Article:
Regional environmental pressure influences population differentiation in turbot (Scophthalmus maximus)

Vandamme, S.G., Maes, G.E., Raeymaekers, J.A.M., Cottenie, K., Imsland, A.K., Hellemans, B., Lacroix, G., Mac Aoidh, E., Martinsohn, J.T., Martínez, P., Robbens, J., Vilas, R., and Volckaert, F.A.M. (2014) Regional environmental pressure influences population differentiation in turbot (Scophthalmus maximus). Molecular Ecology, 23 (3). pp. 618-636.

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Abstract

Unravelling the factors shaping the genetic structure of mobile marine species is challenging due to the high potential for gene flow. However, genetic inference can be greatly enhanced by increasing the genomic, geographic or environmental resolution of population genetic studies. Here we investigated the population structure of turbot (Scophthalmus maximus) by screening 17 random and gene-linked markers in 999 individuals at 290 geographical locations throughout the Northeast Atlantic Ocean. A seascape genetics approach with the inclusion of high resolution oceanographic data was used to quantify the association of genetic variation with spatial, temporal and environmental parameters. Neutral loci identified three subgroups: an Atlantic group, a Baltic Sea group and one on the Irish Shelf. The inclusion of loci putatively under selection suggested an additional break in the North Sea, subdividing southern from northern Atlantic individuals. Environmental and spatial seascape variables correlated marginally with neutral genetic variation, but explained significant proportions (respectively 8.7 % and 10.3 %) of adaptive genetic variation. Environmental variables associated with outlier allele frequencies included salinity, temperature, bottom shear stress, dissolved oxygen concentration and depth of the pycnocline. Furthermore, levels of explained adaptive genetic variation differed markedly among basins (3% vs 12% in the North and Baltic Sea, respectively). We suggest that stable environmental selection pressure contributes to relatively strong local adaptation in the Baltic Sea. Our seascape genetic approach using a large number of sampling locations and associated oceanographic data proved useful for the identification of population units as the basis of management decisions.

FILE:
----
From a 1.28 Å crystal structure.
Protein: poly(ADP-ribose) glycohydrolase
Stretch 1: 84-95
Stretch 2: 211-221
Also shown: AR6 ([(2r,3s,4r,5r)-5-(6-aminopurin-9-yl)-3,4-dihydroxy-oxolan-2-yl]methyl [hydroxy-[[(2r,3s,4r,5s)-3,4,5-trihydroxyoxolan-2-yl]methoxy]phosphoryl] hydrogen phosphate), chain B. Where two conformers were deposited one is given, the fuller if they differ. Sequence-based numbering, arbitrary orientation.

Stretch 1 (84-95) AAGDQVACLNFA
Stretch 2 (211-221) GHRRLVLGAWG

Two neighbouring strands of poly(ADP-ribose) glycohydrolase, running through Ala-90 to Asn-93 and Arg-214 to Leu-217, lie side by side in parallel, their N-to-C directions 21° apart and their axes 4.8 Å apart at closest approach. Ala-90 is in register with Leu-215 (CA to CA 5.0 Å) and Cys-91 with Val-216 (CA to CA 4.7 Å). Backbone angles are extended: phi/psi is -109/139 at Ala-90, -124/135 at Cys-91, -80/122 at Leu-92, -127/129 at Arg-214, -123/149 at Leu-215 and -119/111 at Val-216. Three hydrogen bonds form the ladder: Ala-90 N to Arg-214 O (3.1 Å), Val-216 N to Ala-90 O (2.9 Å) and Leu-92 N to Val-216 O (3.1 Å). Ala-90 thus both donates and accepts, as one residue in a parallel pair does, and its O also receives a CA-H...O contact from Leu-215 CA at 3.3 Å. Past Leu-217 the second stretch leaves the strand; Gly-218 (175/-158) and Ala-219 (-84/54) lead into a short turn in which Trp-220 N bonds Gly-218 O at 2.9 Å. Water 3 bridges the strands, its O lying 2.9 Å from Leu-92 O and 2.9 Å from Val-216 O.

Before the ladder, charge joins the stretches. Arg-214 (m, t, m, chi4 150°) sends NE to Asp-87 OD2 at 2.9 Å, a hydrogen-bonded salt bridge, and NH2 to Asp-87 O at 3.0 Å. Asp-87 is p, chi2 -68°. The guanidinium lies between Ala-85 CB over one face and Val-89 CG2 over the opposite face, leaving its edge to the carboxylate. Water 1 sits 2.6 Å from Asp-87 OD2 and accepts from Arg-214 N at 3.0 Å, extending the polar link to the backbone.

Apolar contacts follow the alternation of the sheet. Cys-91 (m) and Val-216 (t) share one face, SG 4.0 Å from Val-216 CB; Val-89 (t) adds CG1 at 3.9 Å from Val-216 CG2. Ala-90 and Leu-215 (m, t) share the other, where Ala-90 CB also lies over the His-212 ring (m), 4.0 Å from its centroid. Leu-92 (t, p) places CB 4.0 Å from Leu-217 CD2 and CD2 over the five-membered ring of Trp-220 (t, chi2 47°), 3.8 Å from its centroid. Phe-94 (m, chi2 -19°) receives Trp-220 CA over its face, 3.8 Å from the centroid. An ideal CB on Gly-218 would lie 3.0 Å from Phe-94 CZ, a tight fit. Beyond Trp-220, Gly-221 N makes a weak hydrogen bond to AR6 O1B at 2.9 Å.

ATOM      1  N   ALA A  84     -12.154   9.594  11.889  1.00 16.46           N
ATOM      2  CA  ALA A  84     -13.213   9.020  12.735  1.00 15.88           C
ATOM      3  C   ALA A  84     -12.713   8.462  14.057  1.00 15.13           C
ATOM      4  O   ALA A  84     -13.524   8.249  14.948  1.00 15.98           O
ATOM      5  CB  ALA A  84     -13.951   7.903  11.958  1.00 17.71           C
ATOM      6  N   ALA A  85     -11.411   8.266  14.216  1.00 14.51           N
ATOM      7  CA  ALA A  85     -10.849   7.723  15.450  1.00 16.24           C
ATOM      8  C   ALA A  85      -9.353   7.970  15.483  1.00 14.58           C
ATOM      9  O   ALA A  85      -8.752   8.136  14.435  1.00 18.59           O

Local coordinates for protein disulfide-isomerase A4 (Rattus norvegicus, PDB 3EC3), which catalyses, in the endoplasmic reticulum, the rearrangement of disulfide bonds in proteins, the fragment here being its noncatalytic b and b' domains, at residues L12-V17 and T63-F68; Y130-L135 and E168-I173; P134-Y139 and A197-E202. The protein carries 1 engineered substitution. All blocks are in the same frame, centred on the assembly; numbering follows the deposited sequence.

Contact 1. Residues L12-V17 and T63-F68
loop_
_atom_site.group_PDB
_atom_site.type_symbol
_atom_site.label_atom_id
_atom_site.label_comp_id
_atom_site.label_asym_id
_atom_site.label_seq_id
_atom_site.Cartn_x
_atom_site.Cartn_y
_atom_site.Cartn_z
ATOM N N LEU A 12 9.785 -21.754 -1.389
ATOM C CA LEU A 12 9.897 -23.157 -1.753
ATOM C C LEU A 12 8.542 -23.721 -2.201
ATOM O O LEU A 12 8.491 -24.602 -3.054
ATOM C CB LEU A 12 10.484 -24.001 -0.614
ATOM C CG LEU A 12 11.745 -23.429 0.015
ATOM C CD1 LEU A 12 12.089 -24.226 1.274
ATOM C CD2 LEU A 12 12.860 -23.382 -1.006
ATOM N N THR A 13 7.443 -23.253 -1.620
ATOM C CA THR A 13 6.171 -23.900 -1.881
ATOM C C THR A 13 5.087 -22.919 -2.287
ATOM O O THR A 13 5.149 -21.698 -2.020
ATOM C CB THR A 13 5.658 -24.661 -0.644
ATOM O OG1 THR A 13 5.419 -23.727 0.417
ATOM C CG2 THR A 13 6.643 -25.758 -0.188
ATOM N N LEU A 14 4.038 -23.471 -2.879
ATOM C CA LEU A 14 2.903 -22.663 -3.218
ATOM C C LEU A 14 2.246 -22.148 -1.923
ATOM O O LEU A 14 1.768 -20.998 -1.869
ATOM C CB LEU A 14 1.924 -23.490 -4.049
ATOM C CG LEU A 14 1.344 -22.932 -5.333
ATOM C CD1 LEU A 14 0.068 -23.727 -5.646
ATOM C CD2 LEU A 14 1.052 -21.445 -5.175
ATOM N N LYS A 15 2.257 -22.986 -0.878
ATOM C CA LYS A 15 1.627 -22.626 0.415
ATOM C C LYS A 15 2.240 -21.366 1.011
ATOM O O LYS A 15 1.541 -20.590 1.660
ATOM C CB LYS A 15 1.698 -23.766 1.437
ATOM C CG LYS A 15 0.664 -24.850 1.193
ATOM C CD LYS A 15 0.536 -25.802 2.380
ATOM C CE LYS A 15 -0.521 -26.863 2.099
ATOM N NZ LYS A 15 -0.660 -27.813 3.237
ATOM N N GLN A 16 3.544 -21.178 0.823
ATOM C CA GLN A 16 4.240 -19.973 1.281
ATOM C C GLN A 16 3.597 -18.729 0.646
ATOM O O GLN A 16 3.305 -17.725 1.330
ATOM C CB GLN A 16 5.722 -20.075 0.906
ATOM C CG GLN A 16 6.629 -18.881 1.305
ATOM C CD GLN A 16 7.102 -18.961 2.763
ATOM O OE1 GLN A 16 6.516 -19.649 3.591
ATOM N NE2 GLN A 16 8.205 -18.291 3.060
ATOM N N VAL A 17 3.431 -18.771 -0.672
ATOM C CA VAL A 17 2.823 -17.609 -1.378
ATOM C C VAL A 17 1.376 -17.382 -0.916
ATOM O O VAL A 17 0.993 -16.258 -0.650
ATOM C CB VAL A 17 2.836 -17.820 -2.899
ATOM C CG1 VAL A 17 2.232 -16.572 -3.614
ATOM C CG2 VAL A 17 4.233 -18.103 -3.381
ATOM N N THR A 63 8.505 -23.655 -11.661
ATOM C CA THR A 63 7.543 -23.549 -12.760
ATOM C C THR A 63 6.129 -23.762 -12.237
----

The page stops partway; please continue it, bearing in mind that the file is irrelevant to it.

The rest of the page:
Item ID: 30704
Item Type: Article (Research - C1)
ISSN: 1365-294X
Keywords: adaptive genetic variation; microsatellite; oceanography; population structure; Scophthalmus maximus; seascape genetics
Date Deposited: 03 Jan 2014 01:07
FoR Codes: 06 BIOLOGICAL SCIENCES > 0604 Genetics > 060411 Population, Ecological and Evolutionary Genetics @ 70%
04 EARTH SCIENCES > 0405 Oceanography > 040501 Biological Oceanography @ 30%
SEO Codes: 83 ANIMAL PRODUCTION AND ANIMAL PRIMARY PRODUCTS > 8302 Fisheries - Wild Caught > 830204 Wild Caught Fin Fish (excl. Tuna) @ 50%
96 ENVIRONMENT > 9608 Flora, Fauna and Biodiversity > 960808 Marine Flora, Fauna and Biodiversity @ 50%
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